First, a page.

Few adults enjoy seeing the signs of aging. Our vision and hearing weakens and reflexes slow. Coping and correcting problems, by using glasses or contacts, can help. However, many drivers reach an age and condition where it isn't safe to keep driving.
This age and stage is different for everyone. There's no uniform law to mandate drivers give up their licenses at a set age. US driving laws aim to strike a balance between public safety and respecting individual drivers and their health and abilities.
Whether you're a driver or concerned about an aging driver in your family, know what limits state laws may place on older drivers. Also know about signs of unsafe driving and strategies to help yourself or an older driver you care for stay safe on the road.
Laws Related to Older Drivers
Rules related to older drivers vary by state.
About a third of the states have laws shortening license renewal periods for older drivers:
- Arizona: Every 5 years for drivers 65 and older
- Colorado: Every 5 years for drivers 61 and older
- Florida: Every 6 years for drivers 80 and older
- Georgia: Every 5 years for drivers 60 and older
- Hawaii: Every 2 years for drivers 72 and older
- Idaho: Every 4 years for drivers 63 and older
- Illinois: Every 2 years for drivers 81 to 86; annually for drivers 87 and older
- Indiana: Every 3 years for drivers 74-85; every 2 years once you're 85
- Iowa: Every 2 years for drivers 70 and older
- Kansas: Every 4 years for drivers 65 and older
- Maine: Every 4 years for drivers 65 and older
- Missouri: Every 3 years for drivers 70 and older
- Montana: Every 4 years for drivers 75 and older
- New Mexico: Annually for drivers 75 and older
- North Carolina: Every 5 years for drivers 54 and older
- Rhode Island: Every 2 years for drivers 75 and older
- South Carolina: Every 5 years for drivers 65 and older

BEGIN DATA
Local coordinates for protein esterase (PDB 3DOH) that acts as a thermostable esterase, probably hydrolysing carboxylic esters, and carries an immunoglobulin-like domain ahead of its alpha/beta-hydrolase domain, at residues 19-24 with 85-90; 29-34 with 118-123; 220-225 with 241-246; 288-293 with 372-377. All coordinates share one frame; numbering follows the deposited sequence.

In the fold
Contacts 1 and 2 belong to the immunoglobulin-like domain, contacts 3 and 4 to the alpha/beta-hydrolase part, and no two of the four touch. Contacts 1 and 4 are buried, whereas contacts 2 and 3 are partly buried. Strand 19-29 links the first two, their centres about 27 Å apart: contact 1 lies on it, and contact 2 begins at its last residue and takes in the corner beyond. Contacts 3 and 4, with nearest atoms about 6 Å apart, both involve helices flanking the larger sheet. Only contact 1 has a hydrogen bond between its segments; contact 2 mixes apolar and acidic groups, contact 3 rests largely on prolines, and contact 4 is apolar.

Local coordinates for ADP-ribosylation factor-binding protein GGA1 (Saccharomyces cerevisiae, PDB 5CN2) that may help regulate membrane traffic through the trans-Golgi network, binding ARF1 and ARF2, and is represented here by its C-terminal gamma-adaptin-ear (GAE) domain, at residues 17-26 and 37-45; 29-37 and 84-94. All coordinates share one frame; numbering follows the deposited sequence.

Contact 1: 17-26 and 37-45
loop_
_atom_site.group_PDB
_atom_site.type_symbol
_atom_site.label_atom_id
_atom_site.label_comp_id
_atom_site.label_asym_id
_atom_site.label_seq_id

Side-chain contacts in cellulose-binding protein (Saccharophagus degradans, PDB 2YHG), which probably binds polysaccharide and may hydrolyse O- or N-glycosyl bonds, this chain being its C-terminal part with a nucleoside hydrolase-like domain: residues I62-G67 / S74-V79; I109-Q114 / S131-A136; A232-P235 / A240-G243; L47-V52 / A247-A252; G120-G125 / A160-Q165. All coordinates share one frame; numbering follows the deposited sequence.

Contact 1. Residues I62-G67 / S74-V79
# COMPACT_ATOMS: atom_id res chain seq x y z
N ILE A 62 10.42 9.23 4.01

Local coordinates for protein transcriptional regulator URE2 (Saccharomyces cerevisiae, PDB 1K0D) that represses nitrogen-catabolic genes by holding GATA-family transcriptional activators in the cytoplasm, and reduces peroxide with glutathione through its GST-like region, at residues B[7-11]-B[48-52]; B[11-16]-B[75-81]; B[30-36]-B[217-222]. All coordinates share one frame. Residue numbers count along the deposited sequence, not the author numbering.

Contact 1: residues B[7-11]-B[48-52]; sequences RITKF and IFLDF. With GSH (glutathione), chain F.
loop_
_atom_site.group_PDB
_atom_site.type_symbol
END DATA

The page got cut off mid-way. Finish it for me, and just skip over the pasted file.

- Texas: Every 2 years for drivers 85 and older
In addition to shorter renewal periods, many states have other rules affecting license renewal. Once you hit a threshold age, you may not be able to renew by mail or online, for example. Added vision testing may start as young as age 40. A few states, including Illinois, New Hampshire and North Carolina require older drivers to take a road test.
Signs of Unsafe Driving
If you're concerned about your driving abilities, or those of your spouse, a family member or a friend, watch for signs of unsafe driving. These include:
- Failure to follow traffic rules
- Getting lost on familiar roads
- Slow reactions
- Loss of perception of other vehicles, bikes, pedestrians and obstacles
- Traffic accidents and tickets
Know what to do if you see any of these signs, or think a driver's medical condition poses a risk. You can talk to the driver, or ask their doctor for help.
The American Medical Association (AMA) recommends that doctors evaluate a patient's mental and physical abilities in reviewing fitness to drive.
If a doctor believes there's a risk, the AMA suggests doctors first talk to their patient and family about those risks. This doesn't mean a driver must stop driving. Therapy, such as improving vision may help. Changing driving habits and limiting driving is another answer. Older drivers may readily agree to limits such as local daytime driving.
If a patient refuses the doctor's advice, then the AMA encourages doctors to report the driver to the Department of Motor Vehicles (DMV). A doctor should tell their patient before giving notice, and about the duty and obligation to do so.
In some states, doctors must report unsafe drivers to the state's DMV. State law may require DMV notice if a driver has a certain medical condition, such as epilepsy. For example, Washington, D.C., requires a physician's certification that older drivers are physically and mentally fit to drive.
Questions for Your Attorney
- Can I ask the state to revoke an elderly relative's license?
- What happens if I know my spouse shouldn't drive and there's an accident? Can I be found liable?
- How do disclosure or reporting laws affect doctor-patient confidentiality?